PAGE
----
The Milspouse Learning Curve: From Green to Seasoned


Milspousedom, like anything else, is a learning process. Upon marrying a member of the military, many of us found ourselves thrust into this strange, foreign world of acronyms, customs, unconventional work schedules and walled compounds. If you’re like me, the first lesson you learned was that an ID card is very, very valuable (although some of us have been known to abuse the privilege). We quickly learn that the ID card is our key to shopping, access, medical care and discounts. Unfortunately for me, the rest of the lessons didn’t come this easily.

When I first married my husband, I had no idea how the “real Army” worked because for the first nine months or so, my husband was attending schools. After we moved to our first “real” duty station, it wasn’t long before my husband was out in the field honing his artillery skills. Silly me, I didn’t realize that field exercises meant my husband would be spending nights away from home. I thought that perhaps my husband would train during the day, come home in the evening and we’d sit down to a lovely dinner and discuss how our respective days shook out.

After my husband’s first field exercise, I was talking with a friend on the phone and I mentioned that my husband had been away for a couple of nights “practicing” but that he was now home. I hung the phone up, noticed my husband had a strange expression on his face and asked, “What is it?”

“Andi, we don’t “practice,” we “train.”


I’ve come a long way, baby…..

Do you remember anything you said or did as a new milspouse which makes you laugh today?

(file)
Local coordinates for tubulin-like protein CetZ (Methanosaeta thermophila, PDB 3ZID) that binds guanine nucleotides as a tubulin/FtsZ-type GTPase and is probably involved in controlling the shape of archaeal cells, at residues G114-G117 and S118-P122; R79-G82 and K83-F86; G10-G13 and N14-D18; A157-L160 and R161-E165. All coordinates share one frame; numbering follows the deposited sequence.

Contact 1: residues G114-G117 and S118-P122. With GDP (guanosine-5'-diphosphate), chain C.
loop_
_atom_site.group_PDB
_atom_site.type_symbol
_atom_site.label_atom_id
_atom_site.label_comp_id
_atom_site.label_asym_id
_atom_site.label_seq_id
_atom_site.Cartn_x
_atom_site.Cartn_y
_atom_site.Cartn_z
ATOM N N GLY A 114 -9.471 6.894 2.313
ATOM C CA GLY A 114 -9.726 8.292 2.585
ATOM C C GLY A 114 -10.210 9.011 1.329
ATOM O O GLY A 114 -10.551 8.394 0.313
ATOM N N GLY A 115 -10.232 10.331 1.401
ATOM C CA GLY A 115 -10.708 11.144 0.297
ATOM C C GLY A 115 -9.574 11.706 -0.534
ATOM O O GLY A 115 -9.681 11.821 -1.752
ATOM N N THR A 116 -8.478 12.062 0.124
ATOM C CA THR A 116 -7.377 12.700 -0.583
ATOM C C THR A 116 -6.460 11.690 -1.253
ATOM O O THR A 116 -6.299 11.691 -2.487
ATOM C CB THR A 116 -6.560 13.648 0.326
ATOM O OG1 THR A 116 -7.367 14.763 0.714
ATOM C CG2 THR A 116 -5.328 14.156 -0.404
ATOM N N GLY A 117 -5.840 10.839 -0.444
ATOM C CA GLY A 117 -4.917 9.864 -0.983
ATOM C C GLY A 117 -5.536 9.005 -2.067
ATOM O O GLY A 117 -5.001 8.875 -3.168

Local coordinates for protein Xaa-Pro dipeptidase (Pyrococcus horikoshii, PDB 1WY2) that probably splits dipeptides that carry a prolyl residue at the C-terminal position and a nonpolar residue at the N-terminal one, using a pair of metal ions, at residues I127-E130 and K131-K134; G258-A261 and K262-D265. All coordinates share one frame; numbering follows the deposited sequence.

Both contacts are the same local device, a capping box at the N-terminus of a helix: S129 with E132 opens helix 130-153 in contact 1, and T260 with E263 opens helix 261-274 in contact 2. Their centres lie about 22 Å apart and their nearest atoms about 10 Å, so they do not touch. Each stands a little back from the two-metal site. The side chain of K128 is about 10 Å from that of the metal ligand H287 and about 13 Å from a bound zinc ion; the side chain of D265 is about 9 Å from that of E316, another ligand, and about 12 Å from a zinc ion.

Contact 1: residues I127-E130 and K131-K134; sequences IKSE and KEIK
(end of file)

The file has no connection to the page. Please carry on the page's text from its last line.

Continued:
About the Author


Andi is married to an active-duty soldier and is the founder and former editor of SpouseBUZZ.

She is the founder of the Annual MilBlog Conference. The MilBlog Conference is the premiere event of the year for military bloggers. President George W. Bush, U.S. Representative Adam Smith, GEN David Petraeus, LTG Mike Oates, LTG William Caldwell, RADM Mark Fox, MG Kevin Bergner, MG David Hogg and The Honorable Pete Geren have addressed previous conferences.

While living in Washington, DC, Andi was the Ambassador to Walter Reed Army Medical Center for Sew Much Comfort, a non-profit organization which makes and delivers, free of charge, special adaptive clothing for wounded service members. Andi has worked with several non-profits to help our wounded heroes and their families. She finds that work to be the most rewarding and meaningful of all.

Andi strives to find humor in the good, bad and ugly of life and is a firm believer that laughter has the ability to cure most ills.

  • DL sly

    “I do”?